As that great contemporary inheritor of classical Keralan sensibilities, Arundhati Roy says in her book ‘The Ministry of Utmost Happiness’, ”normality in our part of the world is a bit like a boiled egg: its humdrum surface conceals at its heart a yolk of egregious violence’ (Roy, 2017). The grotesquery of violence animates not just the Sanskritic pseudo dance forms such as Kathakali and Kutiyattom, but also the present day performance installations like Kalarippayattu. (The antedecents of Eastern and South East Asian martial art forms is fabulously traced back to a Malayali genealogical progenitor in many fallacious narratives, that strive to displace Buddhist-Shintoist narratives with a Vedic one. The same is applicable to Aryanisation of Ayurveda through the interpellation of the Vedic ascetic Agasthya, thus disinheriting subaltern medicinal knowledge of its originary locus.) In a profoundly Joycean sense, the past is a nightmare that Southern India is still trying to wake from.
TM Krishna, cultural hero of the liberal Malayali elite, is perhaps the most dangerous musician alive in the world. But the quest for justice and egalitarianism via the classical axiom, as explicated in the musical articulations of the likes of TM Krishna, though well-intentioned, poses the danger of foisting the tremendous baggage of another invented tradition, cleverly exploiting the untapped liberal bandwidth for praxis, which is submerged in contemporary thought and cultural theory. Cultural studies theory has to perform certain somersaults and contortions on its passage to Indian shores, from Stuart Hall’s racial cauldron of colonial appropriation, before arriving at the axiomatic Indic narrative-normal of TM Krishna. Hybridity of any form is anathema here. The value most stressed upon is the ‘neutrality’ of the performance. The occidental oblivion of its colonial past is mimicked by the caste orient’s systematic appropriation and annihilation of its subaltern folk cultural superstructure into mediatized classical in the form of Malayalam language, Sanskritic literary ethos and Brahmanical corporeal performative logic. Neutrality here is but another name for confirmation bias.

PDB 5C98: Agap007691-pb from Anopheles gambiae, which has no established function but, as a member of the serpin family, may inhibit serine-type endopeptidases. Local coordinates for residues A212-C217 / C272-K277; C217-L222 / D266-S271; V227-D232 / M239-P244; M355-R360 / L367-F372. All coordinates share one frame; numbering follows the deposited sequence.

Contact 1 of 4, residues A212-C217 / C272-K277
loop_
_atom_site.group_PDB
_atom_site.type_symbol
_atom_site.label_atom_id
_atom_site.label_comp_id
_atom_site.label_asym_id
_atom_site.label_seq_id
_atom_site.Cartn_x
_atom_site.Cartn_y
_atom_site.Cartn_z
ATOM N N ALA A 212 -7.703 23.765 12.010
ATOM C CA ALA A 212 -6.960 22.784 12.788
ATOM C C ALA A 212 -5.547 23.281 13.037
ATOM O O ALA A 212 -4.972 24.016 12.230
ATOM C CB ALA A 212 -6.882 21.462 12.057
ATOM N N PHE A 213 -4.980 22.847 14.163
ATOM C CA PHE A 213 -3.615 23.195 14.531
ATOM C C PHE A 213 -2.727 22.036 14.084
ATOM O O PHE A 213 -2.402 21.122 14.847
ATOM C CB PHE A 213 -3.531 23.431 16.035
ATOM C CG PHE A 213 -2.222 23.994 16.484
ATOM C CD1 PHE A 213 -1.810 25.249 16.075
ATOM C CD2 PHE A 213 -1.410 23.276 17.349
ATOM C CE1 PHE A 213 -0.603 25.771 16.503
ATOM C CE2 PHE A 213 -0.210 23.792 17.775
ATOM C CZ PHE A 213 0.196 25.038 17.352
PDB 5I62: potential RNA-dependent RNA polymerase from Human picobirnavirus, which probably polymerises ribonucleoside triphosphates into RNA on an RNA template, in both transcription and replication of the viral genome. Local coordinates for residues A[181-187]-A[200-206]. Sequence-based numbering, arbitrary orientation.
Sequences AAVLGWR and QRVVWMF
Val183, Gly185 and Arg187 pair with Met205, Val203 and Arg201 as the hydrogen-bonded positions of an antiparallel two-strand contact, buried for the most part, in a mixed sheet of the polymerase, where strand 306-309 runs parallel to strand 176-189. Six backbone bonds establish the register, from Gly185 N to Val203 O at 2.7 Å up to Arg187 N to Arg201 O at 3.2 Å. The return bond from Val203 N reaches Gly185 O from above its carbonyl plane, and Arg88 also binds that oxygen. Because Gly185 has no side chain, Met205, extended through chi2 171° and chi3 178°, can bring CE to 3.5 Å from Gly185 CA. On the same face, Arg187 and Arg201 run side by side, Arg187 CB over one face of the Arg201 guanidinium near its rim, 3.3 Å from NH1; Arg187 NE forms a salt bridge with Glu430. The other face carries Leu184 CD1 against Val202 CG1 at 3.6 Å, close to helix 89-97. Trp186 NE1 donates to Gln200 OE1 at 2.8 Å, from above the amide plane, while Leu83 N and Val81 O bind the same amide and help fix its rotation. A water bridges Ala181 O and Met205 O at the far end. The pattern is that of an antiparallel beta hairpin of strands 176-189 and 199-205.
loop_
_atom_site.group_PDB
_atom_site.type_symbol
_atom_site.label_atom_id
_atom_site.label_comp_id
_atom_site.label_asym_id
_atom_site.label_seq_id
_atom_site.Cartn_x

‘Kutiyatttom’ with its screeching sounds and suppressed eroticism and irreverent humour, with temporal caliberations belongs to the same ecosystem as ‘Theyyam’, the great performative folk ritual of northern Malabar. Though the ‘folkness’ of the folk is often harnessed in the service of social integration, this is conceptually framed to serve a subordinate role to the less egalitarian performative forms of Kathakali and Kutiyattom. William Dalrymple with characteristic pseudo aristocratic flippancy refers in feline terms to the ‘nine lives’ of the Theyyam performer. Theyyam is certainly an older and primordial performative form, whose genealogy can even be traced back to the Neolithic cave etchings of Edakkal caves in Wayanad district of Kerala. Life in its vital organicity is enunciated in myriad forms. The critical organicity, through which multiple perspectives are enunciated in performance is linearized in the hegemonic appropriation of the subaltern by the elite. The invention of the elite tradition is not a value neutral and harmless process, but one which often involves within its intricate meshes the subjugation and suppression of folk religiosities and identities. The flip between the ‘little’ and the ‘great’ (as classified by Robert Redfield) in the Indian context, inevitably stabilizes towards an axiomatic neutral position favouring the ‘great’. The very terminology is problematic here.
The southern caste elite wants to be Aryan and Jew at the same time (a bit like Brevik the Norwegian murderer who for all his antisemitic rants, was a votary for Israel). The desire to be modern while retaining the traditional ‘classical’ valences has a certain aspirational cachet for the elite. This is what is wrong with casteism and multigenesis. Received wisdom conceives monogenesis to be linear. But monogenesis exactly means the other way round. If you have the same source, then you invariably grow in independent, mutually exclusive ways. Semitic Monogenesis, of having a single source, is a very plural concept. Thus the genealogies of semitic kinship are not linear. Thus the classical did not grow into the modern, these are radically different trajectories. Classical is not the gold reserve: bullion for the currency of modernity. The ‘classical’ status of Malayalam as a language is the greatest hoax, based on which the charade of southern classical elitism is foisted.
Umar Nizar is a research scholar in JNU.